SPARTANBURG, SC (WSPA) – “Welcome to Smoke-Free Housing.” The words are on banners posted at properties ran by the Spartanburg Housing Authority.
The U.S. Department of Housing and Urban Development (HUD) is banning smoking on all public housing properties and with 25 feet of building entrances.
“I think that’s real ridiculous,” said SHA resident Rosemary Blocker. “As long as we’ve been living here and now they come talking about you can’t smoke?”
Impacted properties include Cambridge Place, Victoria Gardens, Archibald Rutledge Hi-Rise, Archibald Rutledge Village, Prince Hall Apartments, and Camp Croft Courts.
The policy applies to all employees, residents, household members, guests, and maintenance workers. SHA said the term “smoking” includes inhaling, exhaling, burning, or carrying any lighted cigar, cigarette, pipes, or hookahs.
SHA said about 500 households are impacted, and approximately 50 percent of those homes have smokers.
Officials cite higher costs to renovate a smoker’s unit, an increased fire risk, and the impact on people’s health as reasons the ban was necessary.
“Creates a lot of health risks for person that smokes and also for second hand smoke to children and neighbors,” said Spartanburg Housing Authority CEO Terril Bates. “The cost of renovating units where someone has smoked in the building is significantly higher.”
7News talked with a lot of residents who said they do not like the new smoking rules. Some of the residents at Archibald Rutledge Hi-Rise said they’re okay with the smoking rules because they have designated smoking areas along with Archibald Village. Those are the only properties with designated smoking areas.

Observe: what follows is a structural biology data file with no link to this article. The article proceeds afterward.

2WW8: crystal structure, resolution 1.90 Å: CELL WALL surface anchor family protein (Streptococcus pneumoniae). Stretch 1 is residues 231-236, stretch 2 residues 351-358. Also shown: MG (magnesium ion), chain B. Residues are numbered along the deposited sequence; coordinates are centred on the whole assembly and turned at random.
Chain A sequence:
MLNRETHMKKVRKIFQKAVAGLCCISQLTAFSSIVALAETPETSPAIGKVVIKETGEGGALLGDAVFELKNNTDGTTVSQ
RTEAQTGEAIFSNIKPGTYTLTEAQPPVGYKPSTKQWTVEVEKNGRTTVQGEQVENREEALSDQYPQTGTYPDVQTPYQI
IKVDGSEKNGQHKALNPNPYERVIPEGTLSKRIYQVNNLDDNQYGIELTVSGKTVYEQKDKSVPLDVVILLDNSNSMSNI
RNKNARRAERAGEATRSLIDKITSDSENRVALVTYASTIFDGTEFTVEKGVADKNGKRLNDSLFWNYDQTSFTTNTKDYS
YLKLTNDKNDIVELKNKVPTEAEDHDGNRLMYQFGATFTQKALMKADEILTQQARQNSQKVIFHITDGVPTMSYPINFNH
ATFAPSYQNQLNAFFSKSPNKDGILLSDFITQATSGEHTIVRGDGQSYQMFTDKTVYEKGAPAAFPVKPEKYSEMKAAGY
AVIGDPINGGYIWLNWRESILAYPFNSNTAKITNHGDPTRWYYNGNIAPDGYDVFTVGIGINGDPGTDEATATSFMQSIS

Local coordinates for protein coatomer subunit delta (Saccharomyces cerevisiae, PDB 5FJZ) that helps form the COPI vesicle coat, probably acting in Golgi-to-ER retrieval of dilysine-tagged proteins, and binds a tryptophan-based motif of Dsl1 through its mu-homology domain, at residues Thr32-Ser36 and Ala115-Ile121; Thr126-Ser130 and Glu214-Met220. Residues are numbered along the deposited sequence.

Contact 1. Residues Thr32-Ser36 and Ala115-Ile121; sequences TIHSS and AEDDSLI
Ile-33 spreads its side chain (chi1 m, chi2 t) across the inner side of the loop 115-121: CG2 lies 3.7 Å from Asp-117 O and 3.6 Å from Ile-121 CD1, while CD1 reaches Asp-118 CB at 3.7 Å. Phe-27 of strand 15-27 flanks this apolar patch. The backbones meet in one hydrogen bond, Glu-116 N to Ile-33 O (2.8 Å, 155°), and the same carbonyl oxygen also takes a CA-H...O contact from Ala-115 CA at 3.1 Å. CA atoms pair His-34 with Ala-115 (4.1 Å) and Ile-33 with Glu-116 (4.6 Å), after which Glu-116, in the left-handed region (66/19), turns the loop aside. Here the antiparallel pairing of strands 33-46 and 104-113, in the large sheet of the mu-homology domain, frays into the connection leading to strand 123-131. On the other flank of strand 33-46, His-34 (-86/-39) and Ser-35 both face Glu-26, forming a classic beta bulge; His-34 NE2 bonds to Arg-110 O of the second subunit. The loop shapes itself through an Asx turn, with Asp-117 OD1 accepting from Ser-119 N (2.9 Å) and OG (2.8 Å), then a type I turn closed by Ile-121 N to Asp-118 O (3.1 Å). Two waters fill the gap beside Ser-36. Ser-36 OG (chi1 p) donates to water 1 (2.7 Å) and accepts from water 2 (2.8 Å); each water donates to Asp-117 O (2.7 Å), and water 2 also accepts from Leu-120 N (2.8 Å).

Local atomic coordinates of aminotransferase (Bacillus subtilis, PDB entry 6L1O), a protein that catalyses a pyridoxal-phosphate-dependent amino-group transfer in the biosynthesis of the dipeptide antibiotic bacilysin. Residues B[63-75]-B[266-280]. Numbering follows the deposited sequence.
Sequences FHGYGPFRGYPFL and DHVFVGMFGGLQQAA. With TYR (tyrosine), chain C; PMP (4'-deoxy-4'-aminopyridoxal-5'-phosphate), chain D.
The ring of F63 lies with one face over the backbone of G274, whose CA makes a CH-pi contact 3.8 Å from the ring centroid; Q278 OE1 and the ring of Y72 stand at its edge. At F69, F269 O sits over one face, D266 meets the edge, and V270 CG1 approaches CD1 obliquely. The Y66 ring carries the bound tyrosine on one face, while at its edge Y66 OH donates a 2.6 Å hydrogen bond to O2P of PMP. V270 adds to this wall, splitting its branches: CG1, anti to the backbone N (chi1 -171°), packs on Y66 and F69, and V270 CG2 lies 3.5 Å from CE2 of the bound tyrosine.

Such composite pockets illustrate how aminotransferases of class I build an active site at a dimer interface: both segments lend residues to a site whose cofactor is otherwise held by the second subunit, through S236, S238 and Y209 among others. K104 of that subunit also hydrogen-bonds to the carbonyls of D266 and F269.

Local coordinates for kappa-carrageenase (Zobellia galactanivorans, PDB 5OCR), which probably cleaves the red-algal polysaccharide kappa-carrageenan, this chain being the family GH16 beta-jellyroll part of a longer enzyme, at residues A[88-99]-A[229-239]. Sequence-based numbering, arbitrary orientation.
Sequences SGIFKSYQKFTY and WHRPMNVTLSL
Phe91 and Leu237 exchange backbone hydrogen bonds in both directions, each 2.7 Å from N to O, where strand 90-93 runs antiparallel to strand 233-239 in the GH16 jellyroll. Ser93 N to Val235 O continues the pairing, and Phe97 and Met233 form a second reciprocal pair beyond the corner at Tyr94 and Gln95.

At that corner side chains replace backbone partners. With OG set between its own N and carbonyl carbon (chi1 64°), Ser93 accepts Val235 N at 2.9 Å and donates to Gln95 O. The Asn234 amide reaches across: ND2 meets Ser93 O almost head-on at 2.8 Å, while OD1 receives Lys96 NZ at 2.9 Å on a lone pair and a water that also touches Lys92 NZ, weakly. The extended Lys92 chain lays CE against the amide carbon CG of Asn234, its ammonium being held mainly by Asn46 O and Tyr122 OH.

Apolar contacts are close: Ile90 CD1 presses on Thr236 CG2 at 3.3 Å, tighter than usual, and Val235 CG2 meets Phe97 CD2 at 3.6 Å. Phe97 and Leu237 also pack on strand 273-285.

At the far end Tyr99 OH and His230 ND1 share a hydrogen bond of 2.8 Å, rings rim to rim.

“Over the course of the past 18 months, we’ve really tried to educate the residents and offer some cessation courses,” said Jessica Holcomb, SHA Deputy Director of Asset Management and Special Projects.
Officials said they’ll continue trying to help residents quit but add they must enforce the new rules added to a resident’s lease.
“There are several opportunities for residents to get into compliance. We’re not looking to put people out where we don’t have to do that,” said Bates.
She said they’ll enforce the rules by looking at pictures sent with people in violation and that there are instruments they can use to test for smoking in a unit.
The use of e-cigarettes, nicotine inhalers, and vaping devices are also banned, unless a disabled resident’s unit is permitted to be a reasonable accommodation approved by SHA.
The Greenville Housing Authority said the new rules don’t apply to them, and that their properties were already smoke-free.